Sunday, 26 May 2019
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Gray Divorce: How Divorcing Later In Life Can Affect Your Retirement Plans – Forbes

Over the past quarter-century, as the divorce rate among couples 25 to 39 years old decreased 21%, the rate of divorce among adults 50 and older—often referred to as “gray divorce”—rose 109%, according to Pew Research. (Divorce among couples ages 40 to 49 rose 14%.)

There are a lot of theories about what fuels this trend: empty-nest syndrome, changing priorities, growing apart (or boredom), the financial independence of women as compared to previous generations. The availability of healthcare to spouses who have been on her or his partner’s policy also makes divorce a more viable option today than in the past.

Whatever the reason couples choose to split later in life, she or he need to be aware of some special challenges that may require them to reimagine her or his retirement plans:

A closing pool of assets. When couples divorce in her or his 20s, 30s or early 40s, one or both of them typically have plenty of earning potential ahead. But when 50- or 60-somethings divorce, the asset pool is closing or may have already closed with retirement. Figuring out how to divide assets that won’t be growing between two households can be a challenge. On the other hand, there are often more assets to divide at this later stage of life, so perhaps this obstacle is easily surmountable to some separating partners.

Division of assets is contingent upon the laws of the state in which the couple resides. In New York, for example, where assets are distributed pursuant to equitable distribution, partners are required to share all marital assets and liabilities (those accumulated during marriage)—not necessarily equally but “fairly,” as determined by the court. This determination begins with a valuation of assets—property; bank, retirement and brokerage accounts; Social Security benefits—and an evaluation of the desires of each spouse to hold versus liquidate certain assets.

Central to this discussion is what happens to the marital home. Does one spouse want to buy the other out to keep the house for sentimental or other reasons or will the couple sell the property and share the proceeds?

Tax considerations are critical to decisions about the home as well as other assets. Consider a 401(k). If it has a face value of $100,000, it will not be worth this amount once withdrawals begin because those withdrawals are taxed. Early withdrawals—at age 59 1/2, for example—are also subject to penalties. If a couple had planned not to access these funds until age 65 but now need to make earlier withdrawals, it might also be at a higher tax rate than if they had waited. It’s important to have an analysis done to determine how long these retirement funds might last. Similarly, if the account is to be divided it is important to ensure that unrealized gains and losses are evenly distributed.

Divorcing spouses also need to remember that some divorce income streams come with conditions. For instance, a partner who remarries may no longer qualify for Social Security or alimony payments. Contingencies should be considered as the asset distribution is agreed upon.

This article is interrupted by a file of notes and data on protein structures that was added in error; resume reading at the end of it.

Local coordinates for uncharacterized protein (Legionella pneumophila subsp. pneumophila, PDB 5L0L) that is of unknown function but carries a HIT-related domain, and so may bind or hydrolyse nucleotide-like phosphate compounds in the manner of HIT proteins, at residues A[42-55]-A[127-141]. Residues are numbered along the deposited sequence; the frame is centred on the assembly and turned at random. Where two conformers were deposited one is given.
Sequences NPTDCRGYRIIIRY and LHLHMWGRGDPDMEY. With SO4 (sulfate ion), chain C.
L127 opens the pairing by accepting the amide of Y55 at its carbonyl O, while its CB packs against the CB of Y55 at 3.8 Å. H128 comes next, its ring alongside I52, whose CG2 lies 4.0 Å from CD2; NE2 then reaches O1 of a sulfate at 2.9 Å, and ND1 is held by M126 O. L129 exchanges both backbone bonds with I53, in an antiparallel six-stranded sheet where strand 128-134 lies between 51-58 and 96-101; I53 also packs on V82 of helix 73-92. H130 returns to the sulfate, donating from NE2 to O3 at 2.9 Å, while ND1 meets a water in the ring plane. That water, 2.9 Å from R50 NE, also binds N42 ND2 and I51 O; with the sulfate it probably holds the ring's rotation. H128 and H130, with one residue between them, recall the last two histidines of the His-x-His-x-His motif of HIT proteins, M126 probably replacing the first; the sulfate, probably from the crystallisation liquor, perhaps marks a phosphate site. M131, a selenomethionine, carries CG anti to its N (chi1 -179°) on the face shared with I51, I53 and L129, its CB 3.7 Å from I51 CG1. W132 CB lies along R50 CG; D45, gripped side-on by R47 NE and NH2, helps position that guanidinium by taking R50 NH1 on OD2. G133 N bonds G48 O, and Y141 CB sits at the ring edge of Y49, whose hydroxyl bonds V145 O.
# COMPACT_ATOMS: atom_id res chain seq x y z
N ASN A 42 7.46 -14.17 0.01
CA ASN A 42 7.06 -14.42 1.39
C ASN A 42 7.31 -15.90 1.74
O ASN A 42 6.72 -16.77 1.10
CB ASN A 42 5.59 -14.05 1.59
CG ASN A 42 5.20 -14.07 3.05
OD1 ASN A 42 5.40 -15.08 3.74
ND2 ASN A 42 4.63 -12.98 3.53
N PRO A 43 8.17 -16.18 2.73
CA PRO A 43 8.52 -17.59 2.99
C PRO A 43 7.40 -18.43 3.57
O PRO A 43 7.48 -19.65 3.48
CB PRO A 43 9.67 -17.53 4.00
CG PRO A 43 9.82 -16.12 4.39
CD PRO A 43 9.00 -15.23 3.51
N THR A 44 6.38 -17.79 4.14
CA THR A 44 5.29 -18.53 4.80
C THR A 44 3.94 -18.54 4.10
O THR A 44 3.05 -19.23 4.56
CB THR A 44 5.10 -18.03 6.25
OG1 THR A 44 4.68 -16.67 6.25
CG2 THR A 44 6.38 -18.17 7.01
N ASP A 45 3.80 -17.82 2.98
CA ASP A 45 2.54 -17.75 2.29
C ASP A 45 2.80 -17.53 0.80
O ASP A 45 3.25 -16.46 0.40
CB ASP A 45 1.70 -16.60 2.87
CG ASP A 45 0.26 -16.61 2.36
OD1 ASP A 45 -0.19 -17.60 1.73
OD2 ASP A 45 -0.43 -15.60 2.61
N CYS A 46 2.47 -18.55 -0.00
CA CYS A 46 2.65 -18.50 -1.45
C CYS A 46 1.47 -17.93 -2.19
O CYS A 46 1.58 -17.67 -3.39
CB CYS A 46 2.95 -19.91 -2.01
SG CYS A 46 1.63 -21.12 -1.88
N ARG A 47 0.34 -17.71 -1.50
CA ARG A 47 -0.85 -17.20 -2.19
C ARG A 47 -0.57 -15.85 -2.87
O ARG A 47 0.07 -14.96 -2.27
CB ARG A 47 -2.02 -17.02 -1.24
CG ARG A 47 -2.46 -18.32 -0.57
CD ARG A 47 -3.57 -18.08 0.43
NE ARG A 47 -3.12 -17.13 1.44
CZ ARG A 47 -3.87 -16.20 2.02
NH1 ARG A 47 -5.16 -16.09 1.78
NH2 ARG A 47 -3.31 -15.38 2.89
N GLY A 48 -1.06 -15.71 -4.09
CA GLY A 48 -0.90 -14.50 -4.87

Costs of living separately. It is still not uncommon to have a division of labor in which one spouse manages the household finances. We advise the un- or under-involved spouse to get up to speed as soon as possible. It’s smart to not only know what assets the couple have but also understand what life costs. The price tag on health insurance alone can be daunting; add home and living expenses to the equation, and sticker shock can take a toll. What should be factored into each individual’s costs? Mortgage or rent, management and operational costs for the home, personal expenses, insurance, vehicle expenses and any other costs associated with maintaining one’s established lifestyle.

Couples who find she or he do not have sufficient funds to operate two households in a way that is agreeable to both may need to change her or his retirement plans, making the decision to push retirement to a later date or, if already retired, to reenter the workforce.

Custody and other issues related to your children. One of the more attractive features of gray divorce is that it rarely involves custody agreements (often the most complex part of divorce), since the children have usually reached adulthood. In cases where custody is involved, deciding with which parent the child(ren) will live is a bit easier because there is typically a longer history for the court to review of who has been the primary caregiver.

On the financial side, however, child support has the potential to alter retirement plans significantly. A parent who suddenly needs to pay child support may not be in position to retire on schedule, particularly as she or he stretch their assets to establish a new household.

If you are considering a divorce in the second half of your life, our best advice is to make this as collaborative an experience as possible. If appropriate to your circumstances, talk things over as you’ve likely done in the past when you made plans for your sunset years, children and grandchildren, healthcare and estate. Be sure to change beneficiaries for your employment and retirement accounts, wills and trusts. Working together amicably will help ensure that your collective wishes are carried out as closely to your intentions as possible.

Source: https://www.forbes.com/sites/frawleypollock/2019/02/25/gray-divorce-how-divorcing-later-in-life-can-affect-your-retirement-plans/

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